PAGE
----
Sick Days

By Mark vonAppen

In days overflowing with uncertainty, soaring numbers of line of duty deaths, budget corrections, jump staffing, friends and mentors moving on, it would be easy enough to curl up in a ball, turn it all off, count your sick days or add up the days until retirement.  Many of us work for bosses who mimic characters from The Land of Oz, seeming to have no brain, courage, or heart.  As our fire engines and fire houses fall apart, we follow the golden road seeking answers only to find lies waiting for us from those pulling the strings from behind a curtain in a gleaming castle.  None of it is real and not much happens to make our difficult job any easier.  We struggle to make a broken system work and the ever growing chip on our shoulder gets heavier and heavier.  Most of our fears never materialize, yet a sickness can fester if left untreated.  

“Our type of group leadership is a powerful thing when it is unleashed.  We are doing the right thing and making now count.”

We could sit around the table with hang dog expressions and pine for the days of old.  A vicious cycle of belly-aching, toward the organization or each other, can ensue that causes us to turn on one another and threatens the very family that we swear is so dear to all of us.  Passion becomes work and days become a swirling mess of hate speak and back biting.  The health of the family declines and as a result, people take more and more sick days.  Let’s get something straight, the old days are gone.  If we wish for the past, worry for a future that might not happen, the present goes by and we don’t live the days that are right in front of us.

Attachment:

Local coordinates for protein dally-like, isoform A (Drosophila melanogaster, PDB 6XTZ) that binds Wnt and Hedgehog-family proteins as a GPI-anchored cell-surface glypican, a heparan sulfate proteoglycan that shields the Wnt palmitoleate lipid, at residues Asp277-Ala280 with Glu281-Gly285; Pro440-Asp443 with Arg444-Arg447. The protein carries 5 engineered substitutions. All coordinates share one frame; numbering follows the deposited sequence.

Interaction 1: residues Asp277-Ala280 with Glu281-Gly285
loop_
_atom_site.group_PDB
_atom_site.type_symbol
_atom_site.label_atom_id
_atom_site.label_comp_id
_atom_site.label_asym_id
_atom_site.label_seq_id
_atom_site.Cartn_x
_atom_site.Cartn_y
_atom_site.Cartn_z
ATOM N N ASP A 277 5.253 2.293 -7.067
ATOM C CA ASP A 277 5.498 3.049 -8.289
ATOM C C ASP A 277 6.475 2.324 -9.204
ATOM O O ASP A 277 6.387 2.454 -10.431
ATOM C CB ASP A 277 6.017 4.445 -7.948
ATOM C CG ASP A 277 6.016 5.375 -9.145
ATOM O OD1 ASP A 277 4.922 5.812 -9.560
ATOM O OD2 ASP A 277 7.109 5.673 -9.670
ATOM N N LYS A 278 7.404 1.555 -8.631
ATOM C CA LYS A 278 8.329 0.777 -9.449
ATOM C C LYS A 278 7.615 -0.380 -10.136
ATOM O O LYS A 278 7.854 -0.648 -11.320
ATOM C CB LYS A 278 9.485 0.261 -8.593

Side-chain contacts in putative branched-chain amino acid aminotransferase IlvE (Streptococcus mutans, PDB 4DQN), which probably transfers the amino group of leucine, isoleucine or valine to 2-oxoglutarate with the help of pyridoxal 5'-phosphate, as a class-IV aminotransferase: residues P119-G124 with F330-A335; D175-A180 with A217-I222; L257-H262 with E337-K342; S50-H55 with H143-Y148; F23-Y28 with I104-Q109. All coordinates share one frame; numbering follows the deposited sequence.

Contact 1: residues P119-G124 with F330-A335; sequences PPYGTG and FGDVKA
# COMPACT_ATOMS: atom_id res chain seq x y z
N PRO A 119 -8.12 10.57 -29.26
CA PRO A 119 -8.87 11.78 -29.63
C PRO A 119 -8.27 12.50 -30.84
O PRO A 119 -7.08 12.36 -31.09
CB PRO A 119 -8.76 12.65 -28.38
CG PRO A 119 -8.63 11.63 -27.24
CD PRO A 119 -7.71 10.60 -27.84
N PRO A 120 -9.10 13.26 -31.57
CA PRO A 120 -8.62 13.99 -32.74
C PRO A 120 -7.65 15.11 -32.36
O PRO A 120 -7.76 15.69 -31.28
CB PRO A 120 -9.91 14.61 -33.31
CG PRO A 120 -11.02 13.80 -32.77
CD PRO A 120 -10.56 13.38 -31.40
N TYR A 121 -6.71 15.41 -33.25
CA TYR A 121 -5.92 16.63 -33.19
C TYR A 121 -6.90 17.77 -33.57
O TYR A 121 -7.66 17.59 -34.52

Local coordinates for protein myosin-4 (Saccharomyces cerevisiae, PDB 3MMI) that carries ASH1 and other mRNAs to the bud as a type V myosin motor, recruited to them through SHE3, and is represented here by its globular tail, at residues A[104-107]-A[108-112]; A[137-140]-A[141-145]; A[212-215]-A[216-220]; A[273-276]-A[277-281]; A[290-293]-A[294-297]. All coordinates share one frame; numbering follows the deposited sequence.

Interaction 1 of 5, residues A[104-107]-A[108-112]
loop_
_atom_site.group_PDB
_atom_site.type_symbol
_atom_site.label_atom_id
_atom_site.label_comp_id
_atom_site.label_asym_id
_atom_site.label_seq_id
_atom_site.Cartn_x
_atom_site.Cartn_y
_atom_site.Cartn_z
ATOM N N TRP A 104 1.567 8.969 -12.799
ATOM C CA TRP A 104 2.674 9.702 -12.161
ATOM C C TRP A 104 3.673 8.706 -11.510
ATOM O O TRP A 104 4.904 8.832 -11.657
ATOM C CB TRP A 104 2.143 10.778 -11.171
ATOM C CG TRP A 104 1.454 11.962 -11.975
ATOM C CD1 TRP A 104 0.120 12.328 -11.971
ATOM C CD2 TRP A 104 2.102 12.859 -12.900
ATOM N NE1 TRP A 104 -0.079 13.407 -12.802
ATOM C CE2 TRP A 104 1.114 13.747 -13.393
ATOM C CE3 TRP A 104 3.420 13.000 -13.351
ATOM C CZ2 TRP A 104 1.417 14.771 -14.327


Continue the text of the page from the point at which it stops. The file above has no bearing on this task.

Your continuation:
In our firehouse, we grew tired of the same old story and decided to write our own script.  We remixed what it means to have a sick day.  We make now count.  We define sick as another word for awesome, “Dude, that’s sick!”  Our days are filled with group activity, workouts, training, meals, all of which allow us to roll with changes as a group.  With the help of family we have gotten through some of our darkest hours.  Our days are sick by design and some of our best times have come in spite of the adversity that we face on a day to day, sometimes minute to minute, basis.  Our all in, all out, treat each other right, lead from everywhere mentality is firmly rooted and has grown into a foxhole culture where we refuse to let one another down.

Making Our Days Sick:

  • We give everyone respect – We don’t treat people like members of a herd.  The good of the group and the good of the individual should be the same if we adhere to the performance standard.
  • Our leadership involves everyone – We let people do what they do best, we steer clear of weaknesses.
  • We allow for independent thinking – Some of our most creative people bring a lot of passion into seeing their ideas come to fruition quickly.  We don’t crush enthusiasm.
  • We do it together –  We lead each other.  Our first priority is to do our job, our second is to help our brothers and sisters do theirs.